Jesus shares the story of the Good Samaritan in Luke 10:25-37.  He shares this story for the purpose of explaining who one’s neighbor is, for we are commanded to “love your neighbor as yourself” (Lev. 19:18).  How is one to interpret the term “neighbor?”  Does it refer to a close friend or to every person? Or does it mean something else all together?

The story is being told to a group of Jewish listeners, specifically to a Torah scholar.  It can be assumed that the listeners would have identified the injured man as a Jew, although Jesus never specifically says.  How the injured man is viewed is important because of whom the “hero” of the story is, a Samaritan.  Jews and Samaritans didn’t care for each other and that is a polite way of stating it.  “When the word ‘Samaritan’ was said among the Jewish people in the first century, no one thought of the descriptive term ‘good.’ The Samaritans were considered enemies of the people” (Young 109).

So in this teaching of Jesus we find a Samaritan, an enemy of the injured man, giving of himself to one he isn’t a “friend” of.  The injured man is saved because of the actions of the Samaritan, who “went to him,” “bandaged his wounds, pouring on oil and wine,” and “put the man on his own donkey, brought him to an inn and took care of him.”  If that wasn’t enough the Samaritan paid the innkeeper to take care of him and pledged to return and take care of any additional expenses.  What kind of “friend” would Aristotle label the Samaritan to be?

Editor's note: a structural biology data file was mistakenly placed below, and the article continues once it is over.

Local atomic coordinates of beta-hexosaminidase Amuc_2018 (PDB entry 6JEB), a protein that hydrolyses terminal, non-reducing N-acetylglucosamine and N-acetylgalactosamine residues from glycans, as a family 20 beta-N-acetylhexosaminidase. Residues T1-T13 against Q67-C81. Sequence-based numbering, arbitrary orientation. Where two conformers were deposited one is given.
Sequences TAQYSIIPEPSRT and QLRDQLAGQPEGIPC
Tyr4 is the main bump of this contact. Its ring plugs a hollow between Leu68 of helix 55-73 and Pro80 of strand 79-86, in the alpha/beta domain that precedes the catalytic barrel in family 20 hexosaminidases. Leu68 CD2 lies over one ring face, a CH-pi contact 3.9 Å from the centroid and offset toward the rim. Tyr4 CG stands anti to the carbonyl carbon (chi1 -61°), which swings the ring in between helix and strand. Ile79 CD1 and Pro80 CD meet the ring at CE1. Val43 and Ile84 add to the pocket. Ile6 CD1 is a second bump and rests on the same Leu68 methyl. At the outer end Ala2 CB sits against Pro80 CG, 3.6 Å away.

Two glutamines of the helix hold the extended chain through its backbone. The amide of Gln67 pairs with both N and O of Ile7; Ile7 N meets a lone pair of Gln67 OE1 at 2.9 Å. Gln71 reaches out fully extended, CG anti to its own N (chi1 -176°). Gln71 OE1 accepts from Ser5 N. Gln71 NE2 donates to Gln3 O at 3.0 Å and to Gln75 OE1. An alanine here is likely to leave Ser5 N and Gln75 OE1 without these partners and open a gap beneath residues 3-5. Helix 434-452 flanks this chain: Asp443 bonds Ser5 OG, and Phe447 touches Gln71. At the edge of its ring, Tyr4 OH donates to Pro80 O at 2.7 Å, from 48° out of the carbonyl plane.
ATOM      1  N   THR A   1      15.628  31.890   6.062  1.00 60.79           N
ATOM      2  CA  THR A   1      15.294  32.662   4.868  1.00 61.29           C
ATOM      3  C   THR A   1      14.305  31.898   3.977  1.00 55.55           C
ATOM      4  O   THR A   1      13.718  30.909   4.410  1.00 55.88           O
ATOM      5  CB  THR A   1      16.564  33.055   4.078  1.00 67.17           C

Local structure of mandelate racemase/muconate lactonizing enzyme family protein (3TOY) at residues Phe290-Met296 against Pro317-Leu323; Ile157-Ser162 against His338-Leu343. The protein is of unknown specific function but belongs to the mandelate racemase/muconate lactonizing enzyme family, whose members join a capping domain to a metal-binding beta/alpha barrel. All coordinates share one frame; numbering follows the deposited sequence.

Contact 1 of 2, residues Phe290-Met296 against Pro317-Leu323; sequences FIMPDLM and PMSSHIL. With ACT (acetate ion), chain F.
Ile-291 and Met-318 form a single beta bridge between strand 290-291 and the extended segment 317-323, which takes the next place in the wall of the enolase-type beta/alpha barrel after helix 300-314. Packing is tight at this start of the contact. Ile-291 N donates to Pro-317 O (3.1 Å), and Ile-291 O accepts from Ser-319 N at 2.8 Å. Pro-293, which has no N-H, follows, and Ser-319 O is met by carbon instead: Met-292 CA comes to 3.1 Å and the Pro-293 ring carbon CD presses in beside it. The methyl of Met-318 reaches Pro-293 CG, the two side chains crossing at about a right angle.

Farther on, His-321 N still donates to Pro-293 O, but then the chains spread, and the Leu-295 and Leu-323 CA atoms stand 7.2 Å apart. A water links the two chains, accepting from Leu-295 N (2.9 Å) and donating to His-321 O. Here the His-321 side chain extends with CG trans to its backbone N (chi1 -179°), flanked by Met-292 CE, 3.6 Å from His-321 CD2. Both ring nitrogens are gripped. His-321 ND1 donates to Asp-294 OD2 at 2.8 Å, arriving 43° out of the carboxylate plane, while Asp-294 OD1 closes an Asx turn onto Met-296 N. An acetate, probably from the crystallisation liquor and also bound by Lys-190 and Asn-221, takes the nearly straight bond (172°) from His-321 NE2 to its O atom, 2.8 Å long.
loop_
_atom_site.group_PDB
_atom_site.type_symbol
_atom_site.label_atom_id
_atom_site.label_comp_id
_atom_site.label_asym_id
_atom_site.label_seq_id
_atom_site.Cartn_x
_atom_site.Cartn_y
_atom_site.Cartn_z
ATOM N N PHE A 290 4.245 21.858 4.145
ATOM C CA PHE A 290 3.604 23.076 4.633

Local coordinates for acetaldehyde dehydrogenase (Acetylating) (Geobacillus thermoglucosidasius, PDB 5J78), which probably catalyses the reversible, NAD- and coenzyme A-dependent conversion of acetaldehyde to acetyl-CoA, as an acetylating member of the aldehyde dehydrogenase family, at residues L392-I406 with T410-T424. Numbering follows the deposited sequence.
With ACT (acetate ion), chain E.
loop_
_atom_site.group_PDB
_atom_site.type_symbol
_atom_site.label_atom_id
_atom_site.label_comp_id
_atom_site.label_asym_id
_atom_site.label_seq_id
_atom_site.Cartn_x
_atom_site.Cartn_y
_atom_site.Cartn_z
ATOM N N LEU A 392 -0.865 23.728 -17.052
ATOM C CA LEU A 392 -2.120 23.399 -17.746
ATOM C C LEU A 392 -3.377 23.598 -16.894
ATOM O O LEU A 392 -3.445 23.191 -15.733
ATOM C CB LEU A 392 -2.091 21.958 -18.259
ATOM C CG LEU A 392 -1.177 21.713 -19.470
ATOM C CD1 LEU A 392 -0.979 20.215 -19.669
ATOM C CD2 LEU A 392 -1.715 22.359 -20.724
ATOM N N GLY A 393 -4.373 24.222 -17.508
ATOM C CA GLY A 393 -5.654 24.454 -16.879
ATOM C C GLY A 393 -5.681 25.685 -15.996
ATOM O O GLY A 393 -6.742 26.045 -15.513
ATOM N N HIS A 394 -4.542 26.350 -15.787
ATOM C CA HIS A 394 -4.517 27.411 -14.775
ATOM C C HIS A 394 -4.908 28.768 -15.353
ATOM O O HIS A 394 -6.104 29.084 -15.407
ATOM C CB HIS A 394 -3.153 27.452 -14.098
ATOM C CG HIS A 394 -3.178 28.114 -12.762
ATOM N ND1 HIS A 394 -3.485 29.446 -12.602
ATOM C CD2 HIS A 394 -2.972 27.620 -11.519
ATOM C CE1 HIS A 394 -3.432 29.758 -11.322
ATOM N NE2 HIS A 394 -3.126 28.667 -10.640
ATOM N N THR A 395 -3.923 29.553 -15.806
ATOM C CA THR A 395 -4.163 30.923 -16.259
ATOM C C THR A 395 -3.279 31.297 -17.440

From the perspective of the Samaritan this wasn’t a “friendship” of utility.  The injured man had nothing of use for him.  The Samaritan was only giving and promised to give even more in the future.  It certainly wasn’t a “friendship” of pleasure. How pleasurable is it to take care of another’s wounds, change your schedule, and give away your money for someone you don’t know? Based on Aristotle’s views, this wasn’t a “friendship” of the good either.  Even though the Samaritan was concerned with the best for the injured man, they had no history with one another.  They shared very little in common but yet the Samaritan acted in ways that illustrates a “complete” friendship. Aristotle’s view of friendship is limited by preferences, while Jesus taught to love others with no limitations. Soren Kierkegaard said, “the neighbor…is all people” (Kierkegaard 52).

All three kinds of “friendships” described by Aristotle include to some degree each participant receiving from the other.  With Jesus, one of the lessons seen in the Good Samaritan story is to give without expectation of anything in return.  For Aristotle, friendship was based on having something in common with the other. Jesus taught his followers to treat every person they come across with the same respect and care they would have for their friends.  Trust, for Aristotle, was a major ingredient of establishing the “good” friendship. But for Jesus, he taught his followers to give to even those they can’t trust, their enemies.

In summary, humanity seeks friendships.  While Aristotle offered good insight into human nature in regards to friendships, it’s still inferior to that which Jesus calls his followers.  Followers of Jesus are called not only to give to those whom they call friend, but also to give to, to love, their enemies.

Works Cited:

Irwin, Terence.  “Aristotle: Nicomachean Ethics.”  Indianapolis, IN.  Hackett Publishing, 1999.

Kierkegaard, Soren.  “Works of Love.” Trans. Howard V. and Edna H. Hong. Princeton. Princeton University Press, 1995.

The Holy Bible: TNIV. Grand Rapids, MI. Zondervan. 2005.

Young, Brad. “The Parables.” Peabody, MA.  Hendrickson Publishers, 1998.

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Posted by on November 19, 2012 in Devotional, Reflection